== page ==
Warden Richard Persons, who has run the youthful offender program since 2019, watched as the young people who signed up to play ultimate disc learned the rules of the game. He was struck, he said, by the way players learn to “negotiate and communicate with each other.”
“At the end of the day, you have to work as a team,” Persons said later in an interview. “This population is very energetic. There were a lot of athletic folks out there and it was interesting to watch.”
The program, one of a handful of prisons on the grounds of the state mental hospital, works to connect young people to the community while they’re locked up, because the whole point is to get them ready to succeed on the outside, Persons said. They’re in the Youthful Offender System because a judge wanted to keep them out of adult prison, although that’s where they end up if they don’t successfully complete their sentence. Out of about 200 inmates, only 10 are women.
The youthful offender program has three phases, and each offender’s plan is developed after medical, mental and educational assessments during the first 30 days. In phase one, they might take substance abuse and therapy courses, work toward their GEDs and enroll in career and technical classes. The program has business classes, welding, cosmetology and a partnership with the local steel union.
In phase two, they prepare for job interviews, and many have jobs lined up before they leave the prison walls. Phase three, which lasts six to 12 months, is community supervision, similar to parole.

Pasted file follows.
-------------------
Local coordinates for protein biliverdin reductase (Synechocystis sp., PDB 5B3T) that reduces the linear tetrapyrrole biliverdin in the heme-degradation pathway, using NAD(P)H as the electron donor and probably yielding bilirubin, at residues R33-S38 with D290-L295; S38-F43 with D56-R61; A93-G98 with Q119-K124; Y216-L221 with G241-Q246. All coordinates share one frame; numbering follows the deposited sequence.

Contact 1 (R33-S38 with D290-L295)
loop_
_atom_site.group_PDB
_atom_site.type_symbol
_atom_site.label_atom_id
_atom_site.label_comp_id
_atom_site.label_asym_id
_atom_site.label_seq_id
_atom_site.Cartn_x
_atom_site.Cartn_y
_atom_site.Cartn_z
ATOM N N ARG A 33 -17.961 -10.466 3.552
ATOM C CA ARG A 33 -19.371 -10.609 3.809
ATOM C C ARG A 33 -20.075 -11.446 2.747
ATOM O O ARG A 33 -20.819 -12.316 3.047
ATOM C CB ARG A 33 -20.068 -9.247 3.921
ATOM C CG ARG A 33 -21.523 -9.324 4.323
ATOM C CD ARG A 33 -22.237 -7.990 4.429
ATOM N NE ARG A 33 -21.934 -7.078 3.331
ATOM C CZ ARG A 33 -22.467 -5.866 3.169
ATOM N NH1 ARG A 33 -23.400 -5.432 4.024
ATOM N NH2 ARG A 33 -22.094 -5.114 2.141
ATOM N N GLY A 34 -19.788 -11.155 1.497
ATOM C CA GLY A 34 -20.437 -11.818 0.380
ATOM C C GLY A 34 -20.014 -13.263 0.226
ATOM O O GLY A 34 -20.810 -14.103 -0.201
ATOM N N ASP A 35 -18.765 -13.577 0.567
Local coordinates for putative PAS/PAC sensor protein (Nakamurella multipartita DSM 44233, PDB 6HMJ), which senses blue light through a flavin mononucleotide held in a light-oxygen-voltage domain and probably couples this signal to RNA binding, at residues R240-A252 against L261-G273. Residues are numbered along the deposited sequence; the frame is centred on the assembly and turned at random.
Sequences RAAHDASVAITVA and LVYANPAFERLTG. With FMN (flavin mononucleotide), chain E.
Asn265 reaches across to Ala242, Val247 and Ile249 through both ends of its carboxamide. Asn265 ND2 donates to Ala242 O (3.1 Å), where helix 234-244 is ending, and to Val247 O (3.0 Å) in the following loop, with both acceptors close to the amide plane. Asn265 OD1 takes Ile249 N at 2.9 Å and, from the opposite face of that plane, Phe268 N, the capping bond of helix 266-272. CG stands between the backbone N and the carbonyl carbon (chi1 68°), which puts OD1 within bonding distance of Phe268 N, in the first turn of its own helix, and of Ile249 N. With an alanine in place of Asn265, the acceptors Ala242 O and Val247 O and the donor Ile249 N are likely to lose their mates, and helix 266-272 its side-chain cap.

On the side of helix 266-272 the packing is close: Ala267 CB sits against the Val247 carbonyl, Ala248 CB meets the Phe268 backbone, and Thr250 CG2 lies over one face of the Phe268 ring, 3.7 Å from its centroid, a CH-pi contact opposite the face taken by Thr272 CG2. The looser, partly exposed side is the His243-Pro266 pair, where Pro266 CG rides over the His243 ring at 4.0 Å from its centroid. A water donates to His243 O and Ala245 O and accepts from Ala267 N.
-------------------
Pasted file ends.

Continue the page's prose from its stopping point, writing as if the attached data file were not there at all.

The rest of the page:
“They come in pretty young,” the warden said. “It’s really nice to have members of the public come in. It gives the population purpose and hope that whatever they did to be incarcerated doesn’t need to be their defining moment in life.”
“The hope is to be able to catch these guys and girls early enough to give them an opportunity to change that behavior, to show them that when they get out, there are better things for them,” he said. “Sometimes that light bulb goes off and they figure out, ‘This isn’t what I want to do for the rest of my life.’”
tudies show warnings may not be strong enough in Spanish or in English, as climate change disasters increase demand for…
The transition from fossil-fuel generated electricity to renewables is proving tricky for Colorado’s largest utility.
A fragmented electricity grid creates higher costs for all customers and inefficiencies for companies that want access to reliable, affordable,…
After more than two years of the COVID pandemic, it’s a bit of good news for the public health system
Fired director Patty Limerick blurred line between work and private life, CU Center of the American West audit says
Dismissal a week before audit was delivered is “totally mystifying” to Patty Limerick who had begun succession planning for the…